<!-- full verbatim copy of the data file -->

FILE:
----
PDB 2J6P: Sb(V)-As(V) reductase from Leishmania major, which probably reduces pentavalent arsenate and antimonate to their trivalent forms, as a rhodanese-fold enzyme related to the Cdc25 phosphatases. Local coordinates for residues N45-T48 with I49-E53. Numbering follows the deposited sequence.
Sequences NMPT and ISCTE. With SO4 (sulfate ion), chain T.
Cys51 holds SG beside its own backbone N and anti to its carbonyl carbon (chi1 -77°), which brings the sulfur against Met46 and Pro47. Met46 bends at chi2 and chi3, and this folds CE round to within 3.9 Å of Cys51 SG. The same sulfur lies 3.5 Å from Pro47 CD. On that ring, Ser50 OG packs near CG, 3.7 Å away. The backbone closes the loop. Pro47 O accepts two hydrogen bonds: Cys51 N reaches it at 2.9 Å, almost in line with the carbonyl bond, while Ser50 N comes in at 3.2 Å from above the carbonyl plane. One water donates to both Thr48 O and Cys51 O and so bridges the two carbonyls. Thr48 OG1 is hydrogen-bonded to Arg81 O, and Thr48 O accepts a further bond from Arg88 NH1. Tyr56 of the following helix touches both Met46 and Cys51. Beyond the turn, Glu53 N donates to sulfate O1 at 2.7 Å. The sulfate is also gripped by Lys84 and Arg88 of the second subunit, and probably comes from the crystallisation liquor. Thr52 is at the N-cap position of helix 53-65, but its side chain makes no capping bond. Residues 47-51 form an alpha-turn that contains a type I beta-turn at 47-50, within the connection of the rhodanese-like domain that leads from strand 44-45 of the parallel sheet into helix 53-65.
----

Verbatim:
PDB 2J6P: Sb(V)-As(V) reductase from Leishmania major, which probably reduces pentavalent arsenate and antimonate to their trivalent forms, as a rhodanese-fold enzyme related to the Cdc25 phosphatases. Local coordinates for residues N45-T48 with I49-E53. Numbering follows the deposited sequence.
Sequences NMPT and ISCTE. With SO4 (sulfate ion), chain T.
Cys51 holds SG beside its own backbone N and anti to its carbonyl carbon (chi1 -77°), which brings the sulfur against Met46 and Pro47. Met46 bends at chi2 and chi3, and this folds CE round to within 3.9 Å of Cys51 SG. The same sulfur lies 3.5 Å from Pro47 CD. On that ring, Ser50 OG packs near CG, 3.7 Å away. The backbone closes the loop. Pro47 O accepts two hydrogen bonds: Cys51 N reaches it at 2.9 Å, almost in line with the carbonyl bond, while Ser50 N comes in at 3.2 Å from above the carbonyl plane. One water donates to both Thr48 O and Cys51 O and so bridges the two carbonyls. Thr48 OG1 is hydrogen-bonded to Arg81 O, and Thr48 O accepts a further bond from Arg88 NH1. Tyr56 of the following helix touches both Met46 and Cys51. Beyond the turn, Glu53 N donates to sulfate O1 at 2.7 Å. The sulfate is also gripped by Lys84 and Arg88 of the second subunit, and probably comes from the crystallisation liquor. Thr52 is at the N-cap position of helix 53-65, but its side chain makes no capping bond. Residues 47-51 form an alpha-turn that contains a type I beta-turn at 47-50, within the connection of the rhodanese-like domain that leads from strand 44-45 of the parallel sheet into helix 53-65.